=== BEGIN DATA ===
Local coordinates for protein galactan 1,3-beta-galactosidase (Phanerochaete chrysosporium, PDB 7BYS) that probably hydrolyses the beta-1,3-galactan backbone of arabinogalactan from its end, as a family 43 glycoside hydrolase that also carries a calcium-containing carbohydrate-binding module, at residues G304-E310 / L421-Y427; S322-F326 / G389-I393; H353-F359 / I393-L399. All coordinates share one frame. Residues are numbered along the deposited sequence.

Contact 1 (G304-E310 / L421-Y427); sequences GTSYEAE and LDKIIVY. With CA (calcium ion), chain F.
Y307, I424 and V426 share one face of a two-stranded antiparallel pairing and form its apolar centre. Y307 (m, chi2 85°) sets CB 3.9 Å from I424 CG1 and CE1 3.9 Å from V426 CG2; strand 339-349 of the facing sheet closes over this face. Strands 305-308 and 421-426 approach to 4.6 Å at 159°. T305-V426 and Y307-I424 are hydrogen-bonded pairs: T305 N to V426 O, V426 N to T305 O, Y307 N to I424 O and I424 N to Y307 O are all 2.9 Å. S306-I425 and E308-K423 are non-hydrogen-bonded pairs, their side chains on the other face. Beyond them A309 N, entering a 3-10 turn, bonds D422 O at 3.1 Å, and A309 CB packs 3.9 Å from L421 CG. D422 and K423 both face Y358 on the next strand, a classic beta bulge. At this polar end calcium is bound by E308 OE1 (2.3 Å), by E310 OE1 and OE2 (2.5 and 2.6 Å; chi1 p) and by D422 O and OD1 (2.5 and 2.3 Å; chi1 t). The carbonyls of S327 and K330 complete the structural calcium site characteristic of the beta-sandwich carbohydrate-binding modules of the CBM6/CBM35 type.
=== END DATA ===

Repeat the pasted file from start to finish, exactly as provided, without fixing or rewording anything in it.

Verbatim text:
Local coordinates for protein galactan 1,3-beta-galactosidase (Phanerochaete chrysosporium, PDB 7BYS) that probably hydrolyses the beta-1,3-galactan backbone of arabinogalactan from its end, as a family 43 glycoside hydrolase that also carries a calcium-containing carbohydrate-binding module, at residues G304-E310 / L421-Y427; S322-F326 / G389-I393; H353-F359 / I393-L399. All coordinates share one frame. Residues are numbered along the deposited sequence.

Contact 1 (G304-E310 / L421-Y427); sequences GTSYEAE and LDKIIVY. With CA (calcium ion), chain F.
Y307, I424 and V426 share one face of a two-stranded antiparallel pairing and form its apolar centre. Y307 (m, chi2 85°) sets CB 3.9 Å from I424 CG1 and CE1 3.9 Å from V426 CG2; strand 339-349 of the facing sheet closes over this face. Strands 305-308 and 421-426 approach to 4.6 Å at 159°. T305-V426 and Y307-I424 are hydrogen-bonded pairs: T305 N to V426 O, V426 N to T305 O, Y307 N to I424 O and I424 N to Y307 O are all 2.9 Å. S306-I425 and E308-K423 are non-hydrogen-bonded pairs, their side chains on the other face. Beyond them A309 N, entering a 3-10 turn, bonds D422 O at 3.1 Å, and A309 CB packs 3.9 Å from L421 CG. D422 and K423 both face Y358 on the next strand, a classic beta bulge. At this polar end calcium is bound by E308 OE1 (2.3 Å), by E310 OE1 and OE2 (2.5 and 2.6 Å; chi1 p) and by D422 O and OD1 (2.5 and 2.3 Å; chi1 t). The carbonyls of S327 and K330 complete the structural calcium site characteristic of the beta-sandwich carbohydrate-binding modules of the CBM6/CBM35 type.